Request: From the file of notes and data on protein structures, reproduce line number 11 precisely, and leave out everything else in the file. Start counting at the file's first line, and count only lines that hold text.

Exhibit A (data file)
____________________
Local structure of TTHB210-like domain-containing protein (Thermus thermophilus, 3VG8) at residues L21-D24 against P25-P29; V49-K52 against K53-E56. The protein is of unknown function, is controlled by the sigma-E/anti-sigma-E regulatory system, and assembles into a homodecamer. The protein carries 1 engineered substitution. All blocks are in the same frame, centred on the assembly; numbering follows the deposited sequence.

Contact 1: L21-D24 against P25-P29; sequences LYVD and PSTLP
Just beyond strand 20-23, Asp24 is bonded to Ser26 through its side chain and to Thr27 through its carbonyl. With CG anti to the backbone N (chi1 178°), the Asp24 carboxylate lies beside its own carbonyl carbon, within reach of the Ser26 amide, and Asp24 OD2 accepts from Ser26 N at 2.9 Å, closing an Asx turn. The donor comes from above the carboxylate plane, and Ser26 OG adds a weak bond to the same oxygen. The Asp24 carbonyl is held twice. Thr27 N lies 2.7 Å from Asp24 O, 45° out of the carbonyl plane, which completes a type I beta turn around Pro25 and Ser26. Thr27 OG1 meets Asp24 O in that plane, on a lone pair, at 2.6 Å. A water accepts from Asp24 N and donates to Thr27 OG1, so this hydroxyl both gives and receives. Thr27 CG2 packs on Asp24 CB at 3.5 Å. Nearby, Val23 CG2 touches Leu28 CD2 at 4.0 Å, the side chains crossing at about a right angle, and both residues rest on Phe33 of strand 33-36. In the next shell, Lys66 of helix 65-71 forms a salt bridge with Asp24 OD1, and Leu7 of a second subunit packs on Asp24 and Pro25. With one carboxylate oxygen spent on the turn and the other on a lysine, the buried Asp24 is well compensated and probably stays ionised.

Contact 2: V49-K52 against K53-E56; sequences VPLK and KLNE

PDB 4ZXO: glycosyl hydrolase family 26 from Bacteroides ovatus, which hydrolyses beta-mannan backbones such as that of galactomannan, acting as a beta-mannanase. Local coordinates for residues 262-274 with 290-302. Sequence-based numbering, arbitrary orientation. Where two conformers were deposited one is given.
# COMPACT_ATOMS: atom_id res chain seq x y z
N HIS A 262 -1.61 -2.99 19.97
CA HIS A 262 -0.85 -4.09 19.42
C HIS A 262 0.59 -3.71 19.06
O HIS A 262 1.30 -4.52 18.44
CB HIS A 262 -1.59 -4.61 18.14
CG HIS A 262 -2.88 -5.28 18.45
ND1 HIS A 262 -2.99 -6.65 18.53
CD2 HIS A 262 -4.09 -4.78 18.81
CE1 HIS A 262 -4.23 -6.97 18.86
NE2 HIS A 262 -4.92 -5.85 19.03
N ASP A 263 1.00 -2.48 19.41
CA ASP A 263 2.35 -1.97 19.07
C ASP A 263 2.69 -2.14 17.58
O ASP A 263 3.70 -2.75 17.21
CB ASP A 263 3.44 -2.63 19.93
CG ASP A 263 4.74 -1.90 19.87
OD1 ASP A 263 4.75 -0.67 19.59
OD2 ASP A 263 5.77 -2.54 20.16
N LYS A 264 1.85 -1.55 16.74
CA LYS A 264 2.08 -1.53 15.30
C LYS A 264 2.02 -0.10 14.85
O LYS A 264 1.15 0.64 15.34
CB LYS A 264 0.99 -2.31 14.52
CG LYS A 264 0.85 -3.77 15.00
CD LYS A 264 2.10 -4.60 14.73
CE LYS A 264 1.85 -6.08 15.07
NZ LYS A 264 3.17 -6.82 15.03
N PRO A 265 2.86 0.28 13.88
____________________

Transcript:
CB HIS A 262 -1.59 -4.61 18.14